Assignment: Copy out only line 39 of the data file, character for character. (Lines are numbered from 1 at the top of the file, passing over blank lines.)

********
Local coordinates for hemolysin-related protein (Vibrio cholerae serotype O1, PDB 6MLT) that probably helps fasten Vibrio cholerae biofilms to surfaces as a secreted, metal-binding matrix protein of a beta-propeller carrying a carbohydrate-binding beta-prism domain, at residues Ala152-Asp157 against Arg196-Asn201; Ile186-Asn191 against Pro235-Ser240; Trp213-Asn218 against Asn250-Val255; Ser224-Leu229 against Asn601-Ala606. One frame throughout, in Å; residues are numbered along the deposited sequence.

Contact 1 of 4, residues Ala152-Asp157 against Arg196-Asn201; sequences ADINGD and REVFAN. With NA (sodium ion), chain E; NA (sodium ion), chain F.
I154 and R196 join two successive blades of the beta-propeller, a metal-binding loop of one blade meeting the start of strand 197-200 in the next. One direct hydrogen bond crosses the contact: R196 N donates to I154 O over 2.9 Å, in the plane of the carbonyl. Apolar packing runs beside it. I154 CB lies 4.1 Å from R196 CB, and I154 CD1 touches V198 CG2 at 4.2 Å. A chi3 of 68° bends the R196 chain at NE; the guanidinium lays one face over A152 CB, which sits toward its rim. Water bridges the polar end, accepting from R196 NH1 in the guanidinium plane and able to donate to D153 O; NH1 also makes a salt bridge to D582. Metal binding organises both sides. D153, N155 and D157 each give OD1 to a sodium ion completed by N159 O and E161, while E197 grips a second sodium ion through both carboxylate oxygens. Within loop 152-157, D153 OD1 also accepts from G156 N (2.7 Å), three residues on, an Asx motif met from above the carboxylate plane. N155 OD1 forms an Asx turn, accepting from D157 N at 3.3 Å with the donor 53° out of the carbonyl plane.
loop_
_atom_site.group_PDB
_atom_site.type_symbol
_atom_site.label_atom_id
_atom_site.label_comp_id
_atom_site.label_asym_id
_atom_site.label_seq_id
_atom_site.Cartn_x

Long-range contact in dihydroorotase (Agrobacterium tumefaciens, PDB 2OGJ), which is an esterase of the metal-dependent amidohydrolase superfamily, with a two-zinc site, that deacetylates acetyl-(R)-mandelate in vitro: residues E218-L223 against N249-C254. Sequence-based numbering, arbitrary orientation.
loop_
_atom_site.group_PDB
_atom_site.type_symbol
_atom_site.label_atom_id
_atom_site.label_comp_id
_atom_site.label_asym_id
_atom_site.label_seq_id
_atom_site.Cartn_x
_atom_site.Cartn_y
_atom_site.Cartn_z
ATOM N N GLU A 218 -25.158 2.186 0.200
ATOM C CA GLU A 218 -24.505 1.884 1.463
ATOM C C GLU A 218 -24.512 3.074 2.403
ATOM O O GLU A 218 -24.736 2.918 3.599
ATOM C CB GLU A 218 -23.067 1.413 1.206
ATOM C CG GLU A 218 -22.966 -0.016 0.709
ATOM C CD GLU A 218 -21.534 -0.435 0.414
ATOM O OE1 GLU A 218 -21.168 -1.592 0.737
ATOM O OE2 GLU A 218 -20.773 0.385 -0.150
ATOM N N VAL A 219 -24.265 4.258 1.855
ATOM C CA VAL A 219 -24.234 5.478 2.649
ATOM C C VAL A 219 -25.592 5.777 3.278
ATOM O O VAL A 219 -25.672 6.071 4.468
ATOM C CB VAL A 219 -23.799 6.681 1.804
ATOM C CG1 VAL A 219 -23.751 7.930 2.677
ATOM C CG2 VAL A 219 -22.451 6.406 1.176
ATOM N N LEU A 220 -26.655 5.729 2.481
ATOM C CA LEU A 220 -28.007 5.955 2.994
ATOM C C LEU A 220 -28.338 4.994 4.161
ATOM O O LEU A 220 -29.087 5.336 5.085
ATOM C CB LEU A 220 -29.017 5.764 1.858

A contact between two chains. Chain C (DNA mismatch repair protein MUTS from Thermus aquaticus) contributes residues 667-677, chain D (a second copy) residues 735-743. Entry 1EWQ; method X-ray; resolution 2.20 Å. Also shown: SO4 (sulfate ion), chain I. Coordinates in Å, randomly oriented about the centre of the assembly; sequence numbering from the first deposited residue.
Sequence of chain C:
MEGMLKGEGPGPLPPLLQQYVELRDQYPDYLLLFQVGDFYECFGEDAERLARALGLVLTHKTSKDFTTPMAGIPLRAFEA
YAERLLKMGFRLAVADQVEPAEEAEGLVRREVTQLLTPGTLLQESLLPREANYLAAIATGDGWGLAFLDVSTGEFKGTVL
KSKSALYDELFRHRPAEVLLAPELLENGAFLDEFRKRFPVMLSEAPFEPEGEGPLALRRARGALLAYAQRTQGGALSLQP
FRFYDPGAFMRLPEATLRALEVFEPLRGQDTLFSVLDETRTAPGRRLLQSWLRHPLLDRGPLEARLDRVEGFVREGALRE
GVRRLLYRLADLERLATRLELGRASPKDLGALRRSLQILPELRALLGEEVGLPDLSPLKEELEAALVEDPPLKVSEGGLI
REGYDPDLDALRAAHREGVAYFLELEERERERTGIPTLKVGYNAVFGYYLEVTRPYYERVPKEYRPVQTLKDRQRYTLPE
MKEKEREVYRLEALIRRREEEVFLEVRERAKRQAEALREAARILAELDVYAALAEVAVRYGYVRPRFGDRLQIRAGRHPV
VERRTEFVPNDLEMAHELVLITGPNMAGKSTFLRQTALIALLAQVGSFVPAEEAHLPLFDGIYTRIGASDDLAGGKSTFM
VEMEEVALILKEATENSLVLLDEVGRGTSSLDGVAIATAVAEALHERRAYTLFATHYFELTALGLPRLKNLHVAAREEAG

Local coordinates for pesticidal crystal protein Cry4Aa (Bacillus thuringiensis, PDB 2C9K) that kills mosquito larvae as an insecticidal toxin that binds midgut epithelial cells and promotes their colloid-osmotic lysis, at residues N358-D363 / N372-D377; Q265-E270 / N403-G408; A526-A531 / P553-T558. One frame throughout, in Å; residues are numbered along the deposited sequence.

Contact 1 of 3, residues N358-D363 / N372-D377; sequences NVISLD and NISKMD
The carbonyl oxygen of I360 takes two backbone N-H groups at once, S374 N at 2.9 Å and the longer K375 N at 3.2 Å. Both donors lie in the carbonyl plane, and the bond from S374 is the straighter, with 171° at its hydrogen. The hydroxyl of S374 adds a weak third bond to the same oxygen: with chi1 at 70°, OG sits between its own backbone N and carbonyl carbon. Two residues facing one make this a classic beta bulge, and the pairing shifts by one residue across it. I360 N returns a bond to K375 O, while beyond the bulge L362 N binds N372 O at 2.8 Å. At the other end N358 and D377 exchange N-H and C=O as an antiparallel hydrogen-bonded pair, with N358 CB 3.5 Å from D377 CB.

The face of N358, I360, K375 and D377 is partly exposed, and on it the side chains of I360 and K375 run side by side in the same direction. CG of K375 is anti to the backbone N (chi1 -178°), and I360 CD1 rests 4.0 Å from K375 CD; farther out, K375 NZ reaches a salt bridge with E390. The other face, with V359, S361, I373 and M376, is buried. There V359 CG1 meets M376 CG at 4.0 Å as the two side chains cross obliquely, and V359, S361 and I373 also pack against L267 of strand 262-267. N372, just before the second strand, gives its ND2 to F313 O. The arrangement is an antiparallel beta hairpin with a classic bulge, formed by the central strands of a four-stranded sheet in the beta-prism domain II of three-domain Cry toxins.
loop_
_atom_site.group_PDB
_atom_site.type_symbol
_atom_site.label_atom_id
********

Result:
ATOM N N LEU A 220 -26.655 5.729 2.481